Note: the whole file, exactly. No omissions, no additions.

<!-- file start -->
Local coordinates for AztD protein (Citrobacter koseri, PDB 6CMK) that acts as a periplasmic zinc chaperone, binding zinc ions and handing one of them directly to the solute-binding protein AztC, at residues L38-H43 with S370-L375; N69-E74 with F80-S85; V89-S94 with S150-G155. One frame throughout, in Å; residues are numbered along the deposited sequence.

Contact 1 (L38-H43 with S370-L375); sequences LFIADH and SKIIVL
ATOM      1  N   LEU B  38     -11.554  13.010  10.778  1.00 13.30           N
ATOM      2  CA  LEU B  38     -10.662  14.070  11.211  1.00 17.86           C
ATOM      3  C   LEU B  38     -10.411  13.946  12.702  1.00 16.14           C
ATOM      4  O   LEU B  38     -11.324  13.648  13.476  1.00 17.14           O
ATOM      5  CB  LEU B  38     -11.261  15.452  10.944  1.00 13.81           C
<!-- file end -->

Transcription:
Local coordinates for AztD protein (Citrobacter koseri, PDB 6CMK) that acts as a periplasmic zinc chaperone, binding zinc ions and handing one of them directly to the solute-binding protein AztC, at residues L38-H43 with S370-L375; N69-E74 with F80-S85; V89-S94 with S150-G155. One frame throughout, in Å; residues are numbered along the deposited sequence.

Contact 1 (L38-H43 with S370-L375); sequences LFIADH and SKIIVL
ATOM      1  N   LEU B  38     -11.554  13.010  10.778  1.00 13.30           N
ATOM      2  CA  LEU B  38     -10.662  14.070  11.211  1.00 17.86           C
ATOM      3  C   LEU B  38     -10.411  13.946  12.702  1.00 16.14           C
ATOM      4  O   LEU B  38     -11.324  13.648  13.476  1.00 17.14           O
ATOM      5  CB  LEU B  38     -11.261  15.452  10.944  1.00 13.81           C